Sign In


Seminar: Large scale annotation of proteins with labelling methods 


prof. Rita Casadio, Friday 11 May -- h: 15.00 -- Sala Seminari Ovest
As a result of large sequencing projects, data banks of protein sequences and structures are growing rapidly. The number of sequences is however orders of magnitude larger than the number of structures known at atomic level and this is so in spite of the efforts in accelerating processes aiming at the resolution of protein structure.

Tools have been developed in order to bridge the gap between sequence and protein 3D structure, based on the notion that information is to be retrieved from the data bases and that knowledge-based methods can help in approaching a solution of the protein folding problem. By this several futures can be predicted starting from a protein sequence such as structural and functional motifs and domains, including the topological organisation of a protein inside the membrane phase, and the formation of disulfide bonds in a folded protein structure (1). Our group has been contributing to the field with different computational methods, mainly based on machine learning (neural networks (NNs), hidden markov models (HMMs), support vector machines (SVMs), hidden neural networks (HNNs) and extreme learning machines (ELMs)) and capable of computing the likelihood of a given feature starting from the protein sequence ( Our methods can add to the process of large scale proteome annotation (endowing sequences with functional and structural features).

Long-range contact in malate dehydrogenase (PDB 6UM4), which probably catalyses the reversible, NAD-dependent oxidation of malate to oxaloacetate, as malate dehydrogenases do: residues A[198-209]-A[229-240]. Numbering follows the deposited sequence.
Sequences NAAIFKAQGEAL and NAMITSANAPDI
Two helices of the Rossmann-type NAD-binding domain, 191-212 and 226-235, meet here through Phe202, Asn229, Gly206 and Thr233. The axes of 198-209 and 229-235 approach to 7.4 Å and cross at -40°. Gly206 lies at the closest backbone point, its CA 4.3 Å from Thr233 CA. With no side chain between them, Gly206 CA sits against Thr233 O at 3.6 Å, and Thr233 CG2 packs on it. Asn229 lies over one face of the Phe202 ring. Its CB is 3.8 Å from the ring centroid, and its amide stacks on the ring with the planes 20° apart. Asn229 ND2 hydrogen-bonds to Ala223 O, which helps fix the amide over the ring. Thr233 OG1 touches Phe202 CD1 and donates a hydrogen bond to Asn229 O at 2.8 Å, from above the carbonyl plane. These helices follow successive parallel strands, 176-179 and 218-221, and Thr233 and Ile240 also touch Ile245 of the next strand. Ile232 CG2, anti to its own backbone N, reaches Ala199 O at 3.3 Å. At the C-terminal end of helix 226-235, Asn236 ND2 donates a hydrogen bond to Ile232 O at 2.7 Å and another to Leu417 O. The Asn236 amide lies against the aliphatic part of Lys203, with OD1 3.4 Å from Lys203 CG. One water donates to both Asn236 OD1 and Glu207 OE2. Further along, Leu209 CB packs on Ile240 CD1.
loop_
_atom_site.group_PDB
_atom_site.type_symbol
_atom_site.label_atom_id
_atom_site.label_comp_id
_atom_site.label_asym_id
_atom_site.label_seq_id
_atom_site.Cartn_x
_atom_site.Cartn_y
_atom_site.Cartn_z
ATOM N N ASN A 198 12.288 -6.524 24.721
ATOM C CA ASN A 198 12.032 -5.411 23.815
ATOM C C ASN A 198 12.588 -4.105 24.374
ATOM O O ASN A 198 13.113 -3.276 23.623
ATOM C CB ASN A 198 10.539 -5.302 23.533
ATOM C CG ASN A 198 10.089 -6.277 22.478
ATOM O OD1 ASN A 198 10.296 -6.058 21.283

Recently Conditional Random Fields (CRFs) have been introduced as a new promising framework to solve sequence labelling problems in that they offer several advantages over Hidden Markov Models (HMMs), including the ability of relaxing strong independence assumptions made in HMMs. However, several problems of sequence analysis can be successfully addressed only by designing a grammar in order to provide meaningful results. We therefore introduced Grammatical-Restrained Hidden Conditional Random Fields (GRHCRFs) as an extension of Hidden Conditional Random Fields (HCRFs). GRHCRFs while preserving the discriminative character of HCRFs, can assign labels in agreement with the production rules of a defined grammar (2). The main GRHCRF novelty is the possibility of including in HCRFs prior knowledge of the problem by means of a defined grammar. Our current implementation allows regular grammar rules. We tested our GRHCRF on two typical biosequence labelling problem: the prediction of the topology of Prokaryotic outer-membrane proteins and the prediction of bonding states of cysteine residues in proteins (3-5), proving that the separation of state names and labels allows to model a huge number of concurring paths compatible with the grammar and with the experimental labels without increasing the time and space computational complexity.


Created at 5/3/2012 11:09 AM  by Antonio Cisternino 
Last modified at 5/3/2012 11:24 AM  by Antonio Cisternino